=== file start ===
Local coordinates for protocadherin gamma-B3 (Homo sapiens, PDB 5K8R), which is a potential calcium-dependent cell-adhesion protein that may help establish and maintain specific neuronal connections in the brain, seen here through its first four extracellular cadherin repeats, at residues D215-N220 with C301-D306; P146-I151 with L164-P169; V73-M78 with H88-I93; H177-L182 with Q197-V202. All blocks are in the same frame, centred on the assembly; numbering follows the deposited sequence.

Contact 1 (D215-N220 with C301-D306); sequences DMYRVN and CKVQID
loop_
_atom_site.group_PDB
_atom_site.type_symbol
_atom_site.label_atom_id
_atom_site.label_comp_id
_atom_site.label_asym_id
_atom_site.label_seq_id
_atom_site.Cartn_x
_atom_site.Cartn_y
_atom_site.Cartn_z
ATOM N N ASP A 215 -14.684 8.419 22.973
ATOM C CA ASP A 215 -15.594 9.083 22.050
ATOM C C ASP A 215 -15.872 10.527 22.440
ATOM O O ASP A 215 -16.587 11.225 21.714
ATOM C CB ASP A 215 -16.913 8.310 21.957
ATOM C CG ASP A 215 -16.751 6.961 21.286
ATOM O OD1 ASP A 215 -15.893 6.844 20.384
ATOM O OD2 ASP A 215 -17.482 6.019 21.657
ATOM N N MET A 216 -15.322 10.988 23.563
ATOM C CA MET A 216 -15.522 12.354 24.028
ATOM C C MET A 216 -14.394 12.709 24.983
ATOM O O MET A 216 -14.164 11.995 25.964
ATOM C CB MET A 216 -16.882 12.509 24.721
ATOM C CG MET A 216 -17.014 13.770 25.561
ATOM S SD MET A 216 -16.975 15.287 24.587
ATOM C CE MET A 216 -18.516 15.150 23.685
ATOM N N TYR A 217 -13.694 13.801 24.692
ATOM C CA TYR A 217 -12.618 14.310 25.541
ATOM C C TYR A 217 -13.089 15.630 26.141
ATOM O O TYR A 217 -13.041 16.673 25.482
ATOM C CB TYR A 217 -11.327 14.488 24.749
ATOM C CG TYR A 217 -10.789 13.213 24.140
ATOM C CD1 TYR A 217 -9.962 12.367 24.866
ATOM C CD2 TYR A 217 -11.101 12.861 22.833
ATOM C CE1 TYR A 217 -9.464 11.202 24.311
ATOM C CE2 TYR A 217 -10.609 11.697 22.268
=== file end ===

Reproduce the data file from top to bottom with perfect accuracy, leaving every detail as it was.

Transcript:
Local coordinates for protocadherin gamma-B3 (Homo sapiens, PDB 5K8R), which is a potential calcium-dependent cell-adhesion protein that may help establish and maintain specific neuronal connections in the brain, seen here through its first four extracellular cadherin repeats, at residues D215-N220 with C301-D306; P146-I151 with L164-P169; V73-M78 with H88-I93; H177-L182 with Q197-V202. All blocks are in the same frame, centred on the assembly; numbering follows the deposited sequence.

Contact 1 (D215-N220 with C301-D306); sequences DMYRVN and CKVQID
loop_
_atom_site.group_PDB
_atom_site.type_symbol
_atom_site.label_atom_id
_atom_site.label_comp_id
_atom_site.label_asym_id
_atom_site.label_seq_id
_atom_site.Cartn_x
_atom_site.Cartn_y
_atom_site.Cartn_z
ATOM N N ASP A 215 -14.684 8.419 22.973
ATOM C CA ASP A 215 -15.594 9.083 22.050
ATOM C C ASP A 215 -15.872 10.527 22.440
ATOM O O ASP A 215 -16.587 11.225 21.714
ATOM C CB ASP A 215 -16.913 8.310 21.957
ATOM C CG ASP A 215 -16.751 6.961 21.286
ATOM O OD1 ASP A 215 -15.893 6.844 20.384
ATOM O OD2 ASP A 215 -17.482 6.019 21.657
ATOM N N MET A 216 -15.322 10.988 23.563
ATOM C CA MET A 216 -15.522 12.354 24.028
ATOM C C MET A 216 -14.394 12.709 24.983
ATOM O O MET A 216 -14.164 11.995 25.964
ATOM C CB MET A 216 -16.882 12.509 24.721
ATOM C CG MET A 216 -17.014 13.770 25.561
ATOM S SD MET A 216 -16.975 15.287 24.587
ATOM C CE MET A 216 -18.516 15.150 23.685
ATOM N N TYR A 217 -13.694 13.801 24.692
ATOM C CA TYR A 217 -12.618 14.310 25.541
ATOM C C TYR A 217 -13.089 15.630 26.141
ATOM O O TYR A 217 -13.041 16.673 25.482
ATOM C CB TYR A 217 -11.327 14.488 24.749
ATOM C CG TYR A 217 -10.789 13.213 24.140
ATOM C CD1 TYR A 217 -9.962 12.367 24.866
ATOM C CD2 TYR A 217 -11.101 12.861 22.833
ATOM C CE1 TYR A 217 -9.464 11.202 24.311
ATOM C CE2 TYR A 217 -10.609 11.697 22.268